The Parkes Radio Telescope is once again playing a major role in an incredibly rare event mission scientists at NASA have been anticipating for decades.
NASA’s Voyager 2 entered interstellar space (the space between stars) approximately 18 billion kilometres from Earth on 5th November, 41 years after its launch. “I was in Year 9 and clearly remember it,” said John Sarkissian, CSIRO Operations Scientist at the Parkes Radio Telescope.
“It is a really exciting time and such a valuable scientific moment,” said John who has spent many 14-hour days at The Dish since last month to ensure everything runs smoothly as the Parkes antennae tracks Voyager 2 for 11 hours every day to receive real time data for NASA.
Although Voyager 2 is the second spacecraft to exit the heliosphere, a protective bubble created by our Sun, after its twin Voyager 1, John explains that not all instruments were functioning on Voyager 1 at the time. “That is why this is such a major project as we will not have this opportunity again for decades. It took 41 years and we cannot lose this opportunity.”
John’s excitement is apparent as he explains that it is the first time that scientists are able to sample interstellar space. “We are getting back incredibly valuable and detailed information and learning a lot about
what it is actually like. Before we could only guess, but this time we have a man-made instrument sending back information!”
As Voyager 2 is so far from Earth, 120 times further from the Sun
than earth is, the signal takes 16.5 hours to reach Earth and is incredibly
weak. “That is why you need very big antennae to receive
the signal, and as Voyager 2 is very far south and below the horizon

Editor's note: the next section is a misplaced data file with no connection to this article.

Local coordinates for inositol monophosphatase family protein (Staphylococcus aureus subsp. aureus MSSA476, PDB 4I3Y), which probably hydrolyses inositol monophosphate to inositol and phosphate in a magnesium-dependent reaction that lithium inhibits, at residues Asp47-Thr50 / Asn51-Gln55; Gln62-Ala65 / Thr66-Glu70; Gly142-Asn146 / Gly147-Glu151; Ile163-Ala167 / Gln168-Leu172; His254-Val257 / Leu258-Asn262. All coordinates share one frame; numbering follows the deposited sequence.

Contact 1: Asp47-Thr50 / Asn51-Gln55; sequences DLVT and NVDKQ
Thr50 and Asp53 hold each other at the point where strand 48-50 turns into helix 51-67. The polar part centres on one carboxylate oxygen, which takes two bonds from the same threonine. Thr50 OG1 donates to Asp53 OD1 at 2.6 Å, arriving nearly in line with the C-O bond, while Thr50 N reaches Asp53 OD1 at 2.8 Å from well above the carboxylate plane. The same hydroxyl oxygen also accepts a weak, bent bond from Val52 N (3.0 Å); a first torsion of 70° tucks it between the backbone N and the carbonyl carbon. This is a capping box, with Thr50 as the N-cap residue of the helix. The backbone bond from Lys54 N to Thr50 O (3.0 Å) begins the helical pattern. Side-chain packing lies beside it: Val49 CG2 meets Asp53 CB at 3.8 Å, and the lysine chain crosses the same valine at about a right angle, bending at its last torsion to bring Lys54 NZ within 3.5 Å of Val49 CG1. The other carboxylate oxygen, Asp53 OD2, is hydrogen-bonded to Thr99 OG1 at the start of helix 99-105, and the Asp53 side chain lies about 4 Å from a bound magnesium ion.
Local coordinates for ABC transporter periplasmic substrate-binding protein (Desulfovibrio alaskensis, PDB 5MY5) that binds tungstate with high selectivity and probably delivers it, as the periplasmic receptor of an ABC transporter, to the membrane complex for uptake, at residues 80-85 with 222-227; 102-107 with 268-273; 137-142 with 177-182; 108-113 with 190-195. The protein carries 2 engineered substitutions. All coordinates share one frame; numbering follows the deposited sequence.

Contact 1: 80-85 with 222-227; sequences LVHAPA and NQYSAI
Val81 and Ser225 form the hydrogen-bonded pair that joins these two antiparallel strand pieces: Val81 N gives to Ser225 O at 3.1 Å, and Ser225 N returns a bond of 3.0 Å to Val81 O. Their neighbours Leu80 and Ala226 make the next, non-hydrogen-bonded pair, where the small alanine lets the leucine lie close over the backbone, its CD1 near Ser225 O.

for telescopes in the northern hemisphere, the Parkes Radio Telescope
and Canberra Deep Space Communication Complex are
the only facilities in the world capable of having contact with the
Parkes is doing the bulk of the tracking on a daily basis as Voyager
2 isn’t able to record its data on board, and transmits it directly from the instruments back to Earth.
CSIRO Chief Executive Dr Larry Marshall said: “We’re proud to help NASA solve the scientific challenge of capturing this once in a lifetime opportunity as Voyager 2 ventures into interstellar space.
“Our team at Parkes has partnered with NASA on some of humanity’s
most momentous steps in space, including the landing of the Mars Rover Curiosity and, almost fifty years ago, the Apollo 11 Moon landing.”
It is the fourth time Parkes is helping to track the Voyager mission. On its journey, Voyager 2 has famously flown past Jupiter (in 1979), Saturn (in 1981), Uranus (in 1986) and Neptune (in 1989), returning valuable images and data.
By Maggi Barnard